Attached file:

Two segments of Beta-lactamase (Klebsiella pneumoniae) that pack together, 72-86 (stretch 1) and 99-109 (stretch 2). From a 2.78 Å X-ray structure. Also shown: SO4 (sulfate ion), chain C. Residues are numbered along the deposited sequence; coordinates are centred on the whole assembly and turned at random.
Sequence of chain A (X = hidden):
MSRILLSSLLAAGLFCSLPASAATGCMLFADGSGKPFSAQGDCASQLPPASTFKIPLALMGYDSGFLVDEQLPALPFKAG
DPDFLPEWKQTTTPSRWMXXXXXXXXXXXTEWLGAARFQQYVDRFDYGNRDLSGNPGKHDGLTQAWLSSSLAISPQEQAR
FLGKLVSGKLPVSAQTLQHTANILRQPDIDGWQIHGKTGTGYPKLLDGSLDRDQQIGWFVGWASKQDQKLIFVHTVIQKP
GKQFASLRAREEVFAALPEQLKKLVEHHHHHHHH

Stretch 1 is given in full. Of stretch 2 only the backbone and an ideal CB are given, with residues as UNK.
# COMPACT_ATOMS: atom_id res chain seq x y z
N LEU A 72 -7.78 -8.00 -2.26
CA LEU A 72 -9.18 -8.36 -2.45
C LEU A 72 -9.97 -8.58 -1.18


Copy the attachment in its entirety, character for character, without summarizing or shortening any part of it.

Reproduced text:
Two segments of Beta-lactamase (Klebsiella pneumoniae) that pack together, 72-86 (stretch 1) and 99-109 (stretch 2). From a 2.78 Å X-ray structure. Also shown: SO4 (sulfate ion), chain C. Residues are numbered along the deposited sequence; coordinates are centred on the whole assembly and turned at random.
Sequence of chain A (X = hidden):
MSRILLSSLLAAGLFCSLPASAATGCMLFADGSGKPFSAQGDCASQLPPASTFKIPLALMGYDSGFLVDEQLPALPFKAG
DPDFLPEWKQTTTPSRWMXXXXXXXXXXXTEWLGAARFQQYVDRFDYGNRDLSGNPGKHDGLTQAWLSSSLAISPQEQAR
FLGKLVSGKLPVSAQTLQHTANILRQPDIDGWQIHGKTGTGYPKLLDGSLDRDQQIGWFVGWASKQDQKLIFVHTVIQKP
GKQFASLRAREEVFAALPEQLKKLVEHHHHHHHH

Stretch 1 is given in full. Of stretch 2 only the backbone and an ideal CB are given, with residues as UNK.
# COMPACT_ATOMS: atom_id res chain seq x y z
N LEU A 72 -7.78 -8.00 -2.26
CA LEU A 72 -9.18 -8.36 -2.45
C LEU A 72 -9.97 -8.58 -1.18